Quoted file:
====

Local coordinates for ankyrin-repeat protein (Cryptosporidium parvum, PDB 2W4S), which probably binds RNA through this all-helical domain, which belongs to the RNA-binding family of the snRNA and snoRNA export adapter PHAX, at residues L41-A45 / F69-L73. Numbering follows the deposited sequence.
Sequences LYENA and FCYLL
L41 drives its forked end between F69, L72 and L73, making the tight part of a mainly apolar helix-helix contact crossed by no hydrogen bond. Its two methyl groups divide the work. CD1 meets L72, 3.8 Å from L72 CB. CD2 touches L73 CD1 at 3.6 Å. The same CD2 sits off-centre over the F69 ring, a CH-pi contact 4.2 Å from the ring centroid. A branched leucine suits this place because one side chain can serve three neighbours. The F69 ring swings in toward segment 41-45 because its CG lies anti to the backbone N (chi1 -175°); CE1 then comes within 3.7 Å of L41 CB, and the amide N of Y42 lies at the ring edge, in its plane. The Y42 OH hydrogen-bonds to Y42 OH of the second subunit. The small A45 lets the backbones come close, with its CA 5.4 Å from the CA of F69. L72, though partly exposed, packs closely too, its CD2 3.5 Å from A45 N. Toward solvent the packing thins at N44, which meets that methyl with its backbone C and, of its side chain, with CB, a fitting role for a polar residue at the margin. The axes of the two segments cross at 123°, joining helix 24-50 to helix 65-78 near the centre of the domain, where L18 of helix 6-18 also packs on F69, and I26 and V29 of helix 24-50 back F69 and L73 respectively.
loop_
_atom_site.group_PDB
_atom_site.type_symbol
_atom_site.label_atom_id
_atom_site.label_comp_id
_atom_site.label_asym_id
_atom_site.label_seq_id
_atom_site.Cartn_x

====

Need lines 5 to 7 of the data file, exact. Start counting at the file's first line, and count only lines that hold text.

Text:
_atom_site.group_PDB
_atom_site.type_symbol
_atom_site.label_atom_id